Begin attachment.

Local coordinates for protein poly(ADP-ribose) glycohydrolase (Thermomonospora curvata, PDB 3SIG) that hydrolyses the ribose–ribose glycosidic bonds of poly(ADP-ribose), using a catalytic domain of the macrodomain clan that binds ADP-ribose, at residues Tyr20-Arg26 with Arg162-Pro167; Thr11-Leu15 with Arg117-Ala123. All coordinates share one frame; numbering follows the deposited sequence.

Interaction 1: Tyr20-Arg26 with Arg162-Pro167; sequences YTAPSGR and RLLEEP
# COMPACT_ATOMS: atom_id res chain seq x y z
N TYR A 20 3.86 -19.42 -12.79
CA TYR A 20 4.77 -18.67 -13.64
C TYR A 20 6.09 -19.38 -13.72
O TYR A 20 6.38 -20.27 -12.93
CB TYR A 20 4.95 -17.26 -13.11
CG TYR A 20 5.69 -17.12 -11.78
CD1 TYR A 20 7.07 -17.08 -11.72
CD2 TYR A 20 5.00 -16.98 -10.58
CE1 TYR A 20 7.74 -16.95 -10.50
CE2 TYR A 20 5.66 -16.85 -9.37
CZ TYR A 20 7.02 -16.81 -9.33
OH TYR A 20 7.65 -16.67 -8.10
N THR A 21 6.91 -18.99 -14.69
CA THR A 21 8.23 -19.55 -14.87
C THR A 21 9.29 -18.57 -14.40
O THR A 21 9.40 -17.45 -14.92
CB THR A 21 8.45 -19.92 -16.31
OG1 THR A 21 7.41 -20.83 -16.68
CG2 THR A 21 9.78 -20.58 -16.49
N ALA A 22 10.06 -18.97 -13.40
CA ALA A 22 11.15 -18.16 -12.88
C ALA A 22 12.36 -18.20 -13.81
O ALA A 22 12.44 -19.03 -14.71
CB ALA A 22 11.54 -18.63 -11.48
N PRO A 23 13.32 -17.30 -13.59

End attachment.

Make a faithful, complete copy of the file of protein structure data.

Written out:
Local coordinates for protein poly(ADP-ribose) glycohydrolase (Thermomonospora curvata, PDB 3SIG) that hydrolyses the ribose–ribose glycosidic bonds of poly(ADP-ribose), using a catalytic domain of the macrodomain clan that binds ADP-ribose, at residues Tyr20-Arg26 with Arg162-Pro167; Thr11-Leu15 with Arg117-Ala123. All coordinates share one frame; numbering follows the deposited sequence.

Interaction 1: Tyr20-Arg26 with Arg162-Pro167; sequences YTAPSGR and RLLEEP
# COMPACT_ATOMS: atom_id res chain seq x y z
N TYR A 20 3.86 -19.42 -12.79
CA TYR A 20 4.77 -18.67 -13.64
C TYR A 20 6.09 -19.38 -13.72
O TYR A 20 6.38 -20.27 -12.93
CB TYR A 20 4.95 -17.26 -13.11
CG TYR A 20 5.69 -17.12 -11.78
CD1 TYR A 20 7.07 -17.08 -11.72
CD2 TYR A 20 5.00 -16.98 -10.58
CE1 TYR A 20 7.74 -16.95 -10.50
CE2 TYR A 20 5.66 -16.85 -9.37
CZ TYR A 20 7.02 -16.81 -9.33
OH TYR A 20 7.65 -16.67 -8.10
N THR A 21 6.91 -18.99 -14.69
CA THR A 21 8.23 -19.55 -14.87
C THR A 21 9.29 -18.57 -14.40
O THR A 21 9.40 -17.45 -14.92
CB THR A 21 8.45 -19.92 -16.31
OG1 THR A 21 7.41 -20.83 -16.68
CG2 THR A 21 9.78 -20.58 -16.49
N ALA A 22 10.06 -18.97 -13.40
CA ALA A 22 11.15 -18.16 -12.88
C ALA A 22 12.36 -18.20 -13.81
O ALA A 22 12.44 -19.03 -14.71
CB ALA A 22 11.54 -18.63 -11.48
N PRO A 23 13.32 -17.30 -13.59